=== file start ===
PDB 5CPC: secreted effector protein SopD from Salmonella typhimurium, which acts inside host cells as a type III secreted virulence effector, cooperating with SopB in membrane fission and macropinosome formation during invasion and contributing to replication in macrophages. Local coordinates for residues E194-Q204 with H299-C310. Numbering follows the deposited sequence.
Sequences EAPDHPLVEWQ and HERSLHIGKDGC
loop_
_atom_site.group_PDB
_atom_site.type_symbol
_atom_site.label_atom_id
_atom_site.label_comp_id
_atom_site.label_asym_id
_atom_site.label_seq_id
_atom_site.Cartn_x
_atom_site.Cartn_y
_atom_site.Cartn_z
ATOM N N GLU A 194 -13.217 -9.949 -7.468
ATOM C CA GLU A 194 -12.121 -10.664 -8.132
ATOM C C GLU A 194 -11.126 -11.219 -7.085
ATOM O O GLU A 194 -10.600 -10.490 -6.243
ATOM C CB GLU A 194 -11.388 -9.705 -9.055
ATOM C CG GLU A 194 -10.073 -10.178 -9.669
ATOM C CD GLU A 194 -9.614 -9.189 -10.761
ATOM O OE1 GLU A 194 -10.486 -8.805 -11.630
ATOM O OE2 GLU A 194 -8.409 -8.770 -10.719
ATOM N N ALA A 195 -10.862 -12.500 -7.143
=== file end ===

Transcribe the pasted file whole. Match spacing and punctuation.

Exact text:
PDB 5CPC: secreted effector protein SopD from Salmonella typhimurium, which acts inside host cells as a type III secreted virulence effector, cooperating with SopB in membrane fission and macropinosome formation during invasion and contributing to replication in macrophages. Local coordinates for residues E194-Q204 with H299-C310. Numbering follows the deposited sequence.
Sequences EAPDHPLVEWQ and HERSLHIGKDGC
loop_
_atom_site.group_PDB
_atom_site.type_symbol
_atom_site.label_atom_id
_atom_site.label_comp_id
_atom_site.label_asym_id
_atom_site.label_seq_id
_atom_site.Cartn_x
_atom_site.Cartn_y
_atom_site.Cartn_z
ATOM N N GLU A 194 -13.217 -9.949 -7.468
ATOM C CA GLU A 194 -12.121 -10.664 -8.132
ATOM C C GLU A 194 -11.126 -11.219 -7.085
ATOM O O GLU A 194 -10.600 -10.490 -6.243
ATOM C CB GLU A 194 -11.388 -9.705 -9.055
ATOM C CG GLU A 194 -10.073 -10.178 -9.669
ATOM C CD GLU A 194 -9.614 -9.189 -10.761
ATOM O OE1 GLU A 194 -10.486 -8.805 -11.630
ATOM O OE2 GLU A 194 -8.409 -8.770 -10.719
ATOM N N ALA A 195 -10.862 -12.500 -7.143